A fish story

My students took the New Jersey Biology Competency Test last week, and I can't blame them for thinking we're done for the year. They might be, but I'm not.

We're talking about immunology this week. A few yukky photos, and they're hooked again, like fish dancing on a line. And so this week I will share a fish story.

Check out the dorsal fin spines.....


I have fished a long, long time. I'm reasonably competent, despite no certifying test.

I spent a couple of hours tossing a variety of lures into the bay, with no hits to show for it, but no one else had a hit either.

A gentleman strolled up on the rocks. No tackle box, no net, no shirt, no shoes. He had a pole, a shocking pink bucktail jig, and more cigarettes than sense. He announced he was from Florida, and started fishing on the wrong side of the jetty, happy as a clam just to be out there.

And within 5 minutes he had a two foot bass.

I landed the bass for him, I unhooked the bass for him, I held the bass for him, and when he was about to toss the fish back like a wet washcloth, I released the bass for him. A few of the jetty regulars left in disgust.

I noticed some blood on the tail just before I released it, an unusual place for bleeding. Turns out the blood was mine. I caught my thumb on a dorsal spine, not the first time, and likely not the last.

And now I got me an nice little infection, perfect for class tomorrow.


Friday we talked about the "itis"-reviewing signs of inflammation. I showed a photo of an infected foot, and let the class figure out what made inflammation look like inflammation. It takes a bit more time than flashing up a slide with the 5 signs of inflammation, but I'm more interested in the process than in checking off the curriculum.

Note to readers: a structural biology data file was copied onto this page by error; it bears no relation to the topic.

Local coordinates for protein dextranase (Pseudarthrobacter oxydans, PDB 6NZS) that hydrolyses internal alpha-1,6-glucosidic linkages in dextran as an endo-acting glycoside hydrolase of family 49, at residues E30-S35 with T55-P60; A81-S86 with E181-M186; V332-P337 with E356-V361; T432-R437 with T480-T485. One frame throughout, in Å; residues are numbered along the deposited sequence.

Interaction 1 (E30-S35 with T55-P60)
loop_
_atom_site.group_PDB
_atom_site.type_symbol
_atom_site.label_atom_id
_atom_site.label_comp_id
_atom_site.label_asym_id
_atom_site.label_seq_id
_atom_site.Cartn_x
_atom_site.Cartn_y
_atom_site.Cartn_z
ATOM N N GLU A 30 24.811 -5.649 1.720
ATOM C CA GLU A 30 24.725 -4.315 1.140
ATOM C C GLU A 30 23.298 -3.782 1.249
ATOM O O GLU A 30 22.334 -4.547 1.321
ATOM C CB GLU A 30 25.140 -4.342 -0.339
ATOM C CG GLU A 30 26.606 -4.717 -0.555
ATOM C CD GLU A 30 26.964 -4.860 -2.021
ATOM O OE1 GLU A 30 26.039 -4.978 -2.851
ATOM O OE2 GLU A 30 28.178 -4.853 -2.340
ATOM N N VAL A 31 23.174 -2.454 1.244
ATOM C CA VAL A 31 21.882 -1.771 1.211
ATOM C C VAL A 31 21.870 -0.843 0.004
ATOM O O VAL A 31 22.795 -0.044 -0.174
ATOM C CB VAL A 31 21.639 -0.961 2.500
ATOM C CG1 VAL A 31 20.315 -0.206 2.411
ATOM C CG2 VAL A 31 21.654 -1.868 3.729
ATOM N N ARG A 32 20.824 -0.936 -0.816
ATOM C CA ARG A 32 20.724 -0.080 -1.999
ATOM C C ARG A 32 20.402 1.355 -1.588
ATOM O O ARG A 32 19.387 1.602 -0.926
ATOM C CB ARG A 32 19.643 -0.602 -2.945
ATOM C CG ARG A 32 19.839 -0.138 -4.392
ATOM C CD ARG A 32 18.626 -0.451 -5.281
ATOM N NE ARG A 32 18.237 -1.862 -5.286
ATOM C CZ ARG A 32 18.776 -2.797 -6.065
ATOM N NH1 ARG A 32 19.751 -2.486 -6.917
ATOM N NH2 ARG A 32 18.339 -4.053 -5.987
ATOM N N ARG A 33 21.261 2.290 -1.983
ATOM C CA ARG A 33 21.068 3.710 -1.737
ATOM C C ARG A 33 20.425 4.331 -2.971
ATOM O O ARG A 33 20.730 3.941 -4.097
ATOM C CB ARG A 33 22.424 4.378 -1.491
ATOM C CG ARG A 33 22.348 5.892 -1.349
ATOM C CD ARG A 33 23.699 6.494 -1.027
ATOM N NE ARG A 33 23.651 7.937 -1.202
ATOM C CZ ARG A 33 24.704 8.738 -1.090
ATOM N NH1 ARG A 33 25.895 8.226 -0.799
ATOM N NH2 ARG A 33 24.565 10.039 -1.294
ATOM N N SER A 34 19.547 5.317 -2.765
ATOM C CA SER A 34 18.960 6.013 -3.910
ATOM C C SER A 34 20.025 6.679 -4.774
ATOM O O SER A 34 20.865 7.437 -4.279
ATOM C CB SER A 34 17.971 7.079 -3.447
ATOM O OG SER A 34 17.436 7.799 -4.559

And tomorrow I will show them my thumb. I will project it up on the big screen, in all its oozy, red. swollen glory. We will talk about pus and pain, and then we'll revel in a "who had the worst infection ever" discussion. We will talk about the mechanism, and when we're done, inflammation will be more than a list of words to be memorized. Dolor, calor, rubor, tumor....

The bigger lesson may be this. A half dozen seasoned fishing experts all cast from the same side of the jetty, using essentially the same plugs, confident in our methods, confident in our conformity. We must have made close to a thousand casts among us that morning, and nothing to show for it.

Except a swollen red thumb and a good story.

Should I teach inflammation by just reciting the 5 signs?
Striper photo by Associated Press, found here.

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